[Docs] [txt|pdf] [draft-ietf-malloc...] [Diff1] [Diff2]

PROPOSED STANDARD

Network Working Group                                        B. Haberman
Request for Comments: 3307                                    Consultant
Category: Standards Track                                    August 2002


          Allocation Guidelines for IPv6 Multicast Addresses

Status of this Memo

   This document specifies an Internet standards track protocol for the
   Internet community, and requests discussion and suggestions for
   improvements.  Please refer to the current edition of the "Internet
   Official Protocol Standards" (STD 1) for the standardization state
   and status of this protocol.  Distribution of this memo is unlimited.

Copyright Notice

   Copyright (C) The Internet Society (2002).  All Rights Reserved.

Abstract

   This document specifies guidelines that must be implemented by any
   entity responsible for allocating IPv6 multicast addresses.  This
   includes, but is not limited to, any documents or entities wishing to
   assign permanent IPv6 multicast addresses, allocate dynamic IPv6
   multicast addresses, and define permanent IPv6 multicast group
   identifiers.  The purpose of these guidelines is to reduce the
   probability of IPv6 multicast address collision, not only at the IPv6
   layer, but also at the link-layer of media that encode portions of
   the IP layer address into the MAC layer address.





















Haberman                    Standards Track                     [Page 1]

RFC 3307          IPv6 Multicast Addresses Guidelines        August 2002


Table of Contents

   1. Terminology.....................................................2
   2. Introduction....................................................2
   3. Applicability...................................................3
   4. Group ID Selection Guidelines...................................3
   4.1  Permanent IPv6 Multicast Addresses............................4
   4.2  Permanent IPv6 Multicast Group Identifiers....................4
   4.3  Dynamic IPv6 Multicast Addresses..............................4
   4.3.1 Server Allocation............................................5
   4.3.2 Host Allocation..............................................5
   5. IANA Considerations.............................................5
   6. Security Considerations.........................................6
   7. Acknowledgements................................................6
   8. References......................................................6
   Author's Address...................................................7
   Full Copyright Statement...........................................8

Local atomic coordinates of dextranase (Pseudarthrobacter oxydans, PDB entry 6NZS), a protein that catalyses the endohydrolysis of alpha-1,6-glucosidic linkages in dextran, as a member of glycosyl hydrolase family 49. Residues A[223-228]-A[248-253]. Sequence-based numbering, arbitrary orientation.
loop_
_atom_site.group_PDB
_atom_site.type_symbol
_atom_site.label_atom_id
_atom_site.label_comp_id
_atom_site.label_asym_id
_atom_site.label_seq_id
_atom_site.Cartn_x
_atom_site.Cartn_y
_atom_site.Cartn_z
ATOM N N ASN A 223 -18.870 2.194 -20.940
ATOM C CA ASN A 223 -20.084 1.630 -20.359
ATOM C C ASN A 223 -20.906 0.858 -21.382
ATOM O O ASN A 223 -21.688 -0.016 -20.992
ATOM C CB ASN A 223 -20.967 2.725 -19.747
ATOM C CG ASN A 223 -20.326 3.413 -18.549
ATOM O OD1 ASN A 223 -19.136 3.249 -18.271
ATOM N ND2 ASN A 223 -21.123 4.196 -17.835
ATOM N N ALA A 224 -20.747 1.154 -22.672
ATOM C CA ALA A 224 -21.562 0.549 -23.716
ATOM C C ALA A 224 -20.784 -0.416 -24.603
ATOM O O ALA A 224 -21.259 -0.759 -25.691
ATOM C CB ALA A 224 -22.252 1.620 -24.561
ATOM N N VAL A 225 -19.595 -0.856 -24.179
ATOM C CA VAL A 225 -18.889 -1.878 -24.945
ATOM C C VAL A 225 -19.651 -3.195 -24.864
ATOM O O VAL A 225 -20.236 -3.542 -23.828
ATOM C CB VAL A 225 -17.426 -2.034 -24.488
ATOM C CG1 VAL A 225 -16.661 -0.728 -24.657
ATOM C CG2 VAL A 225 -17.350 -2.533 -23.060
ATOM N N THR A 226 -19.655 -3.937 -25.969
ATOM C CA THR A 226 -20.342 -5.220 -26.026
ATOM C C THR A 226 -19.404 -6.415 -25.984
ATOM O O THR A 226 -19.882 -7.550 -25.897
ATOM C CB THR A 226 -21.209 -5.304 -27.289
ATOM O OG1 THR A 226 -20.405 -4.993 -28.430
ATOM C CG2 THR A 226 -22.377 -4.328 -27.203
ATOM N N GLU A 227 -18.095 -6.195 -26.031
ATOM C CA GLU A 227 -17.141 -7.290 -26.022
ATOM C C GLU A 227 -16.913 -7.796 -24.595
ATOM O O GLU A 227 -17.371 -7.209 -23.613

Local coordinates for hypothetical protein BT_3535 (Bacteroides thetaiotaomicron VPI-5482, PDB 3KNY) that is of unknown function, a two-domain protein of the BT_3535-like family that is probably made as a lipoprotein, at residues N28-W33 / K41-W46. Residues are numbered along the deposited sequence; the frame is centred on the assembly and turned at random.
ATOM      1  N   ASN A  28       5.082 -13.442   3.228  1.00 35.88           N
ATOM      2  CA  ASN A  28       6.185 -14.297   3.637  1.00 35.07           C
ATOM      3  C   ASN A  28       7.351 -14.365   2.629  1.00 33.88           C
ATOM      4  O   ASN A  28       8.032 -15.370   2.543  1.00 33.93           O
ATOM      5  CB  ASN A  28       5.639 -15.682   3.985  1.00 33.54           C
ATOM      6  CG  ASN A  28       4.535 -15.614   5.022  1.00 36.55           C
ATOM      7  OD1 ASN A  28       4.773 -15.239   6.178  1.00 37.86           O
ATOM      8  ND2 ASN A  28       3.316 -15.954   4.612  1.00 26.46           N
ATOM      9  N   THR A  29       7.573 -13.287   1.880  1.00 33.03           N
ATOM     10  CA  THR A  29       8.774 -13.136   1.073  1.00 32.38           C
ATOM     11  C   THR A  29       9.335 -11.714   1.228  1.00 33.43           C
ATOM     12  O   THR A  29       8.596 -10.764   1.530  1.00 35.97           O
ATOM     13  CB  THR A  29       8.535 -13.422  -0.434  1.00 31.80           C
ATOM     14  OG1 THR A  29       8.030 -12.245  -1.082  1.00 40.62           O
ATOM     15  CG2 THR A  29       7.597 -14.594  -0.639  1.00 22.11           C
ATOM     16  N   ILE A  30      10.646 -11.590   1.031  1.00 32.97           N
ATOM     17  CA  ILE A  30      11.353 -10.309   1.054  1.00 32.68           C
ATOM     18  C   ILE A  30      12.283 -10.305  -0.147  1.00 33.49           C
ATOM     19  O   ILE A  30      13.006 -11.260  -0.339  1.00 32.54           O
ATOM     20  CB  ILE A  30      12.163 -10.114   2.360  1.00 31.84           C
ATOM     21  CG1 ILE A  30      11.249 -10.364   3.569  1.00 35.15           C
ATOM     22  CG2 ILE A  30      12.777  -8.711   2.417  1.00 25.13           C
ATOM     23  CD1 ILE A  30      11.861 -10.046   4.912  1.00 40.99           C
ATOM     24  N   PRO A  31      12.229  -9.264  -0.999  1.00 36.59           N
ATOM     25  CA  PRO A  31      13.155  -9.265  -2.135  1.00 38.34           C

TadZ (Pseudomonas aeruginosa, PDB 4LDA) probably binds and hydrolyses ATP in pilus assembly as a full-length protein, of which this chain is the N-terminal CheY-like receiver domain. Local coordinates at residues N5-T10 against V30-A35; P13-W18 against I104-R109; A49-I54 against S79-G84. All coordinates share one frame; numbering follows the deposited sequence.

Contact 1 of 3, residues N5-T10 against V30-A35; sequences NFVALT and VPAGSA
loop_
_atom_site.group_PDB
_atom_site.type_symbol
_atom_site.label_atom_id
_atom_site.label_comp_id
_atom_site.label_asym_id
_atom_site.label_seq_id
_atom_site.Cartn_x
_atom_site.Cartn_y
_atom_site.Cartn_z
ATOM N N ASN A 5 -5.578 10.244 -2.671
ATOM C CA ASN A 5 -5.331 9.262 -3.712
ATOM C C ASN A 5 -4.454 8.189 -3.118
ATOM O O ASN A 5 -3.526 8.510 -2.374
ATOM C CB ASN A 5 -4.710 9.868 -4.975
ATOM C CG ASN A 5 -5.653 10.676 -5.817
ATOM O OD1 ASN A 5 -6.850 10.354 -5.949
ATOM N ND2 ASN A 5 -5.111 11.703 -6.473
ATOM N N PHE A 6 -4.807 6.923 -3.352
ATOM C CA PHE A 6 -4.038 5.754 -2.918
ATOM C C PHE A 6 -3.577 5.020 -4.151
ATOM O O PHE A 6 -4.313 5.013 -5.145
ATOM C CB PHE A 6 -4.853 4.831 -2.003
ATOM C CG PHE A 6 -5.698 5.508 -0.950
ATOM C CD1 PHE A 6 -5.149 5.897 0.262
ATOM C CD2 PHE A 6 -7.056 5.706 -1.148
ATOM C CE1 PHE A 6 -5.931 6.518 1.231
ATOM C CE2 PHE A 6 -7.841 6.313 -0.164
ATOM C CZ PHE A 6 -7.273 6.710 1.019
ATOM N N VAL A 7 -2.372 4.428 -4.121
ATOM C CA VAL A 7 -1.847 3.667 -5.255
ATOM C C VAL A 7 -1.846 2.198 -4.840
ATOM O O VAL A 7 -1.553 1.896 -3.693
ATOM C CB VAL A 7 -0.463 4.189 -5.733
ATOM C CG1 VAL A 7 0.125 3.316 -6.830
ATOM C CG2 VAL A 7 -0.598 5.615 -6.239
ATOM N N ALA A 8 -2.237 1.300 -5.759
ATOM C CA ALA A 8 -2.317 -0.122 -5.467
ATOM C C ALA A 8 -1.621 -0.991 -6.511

1. Terminology

   The key words "MUST", "MUST NOT", "REQUIRED", "SHALL", "SHALL NOT",
   "SHOULD", "SHOULD NOT", "RECOMMENDED",  "MAY", and "OPTIONAL" in this
   document are to be interpreted as described in [RFC 2119].

   The term "group ID", throughout this document, conforms to the
   definition contained in [UNIMCAST], that is, the low-order 32 bits of
   the IPv6 multicast address.

2. Introduction

   This document specifies guidelines that MUST be implemented by any
   entity responsible for allocating IPv6 multicast addresses.  This
   includes, but is not limited to, any documents or entities wishing to
   assign permanent IPv6 multicast addresses, allocate dynamic IPv6
   multicast addresses, and define permanent IPv6 multicast group
   identifiers.  The purpose of these guidelines is to reduce the
   probability of IPv6 multicast address collision, not only at the IPv6
   layer, but also at the link-layer of media that encode portions of
   the IP layer address into the link-layer address.

   With the current IPv6 address architecture [ADDRARCH] and the
   extension to the multicast address architecture specified in
   [UNIMCAST], a set of guidelines is needed for entities assigning any
   flavor of IPv6 multicast addresses.

   The current approach of several physical media [RFC 2464][RFC 2467]
   is to map a portion of the IPv6 multicast address into a link-layer
   destination address.  This is accomplished by taking the low order 32



Haberman                    Standards Track                     [Page 2]

RFC 3307          IPv6 Multicast Addresses Guidelines        August 2002


   bits (henceforth called the group ID) of the IPv6 multicast address
   and including them in the link-layer destination address.  Group IDs,
   less than or equal to, 32 bits long will generate unique link-layer
   addresses within a given multicast scope.

   These guidelines specify how the group ID of the IPv6 multicast
   address are chosen and assigned.  The guidelines specify several
   mechanisms that can be used to determine the group ID of the
   multicast address, based on the type of allocation being done.

3. Applicability

   These guidelines are designed to be used in any environment in which
   IPv6 multicast addresses are delegated, assigned, or selected.  These
   guidelines are not limited to use by MADCAP [RFC 2730] servers.  The
   following is a non-exhaustive list of applications of these
   guidelines:

      -  Source-specific multicast application servers can generate an
         SSM group address by generating a 96-bit multicast prefix, as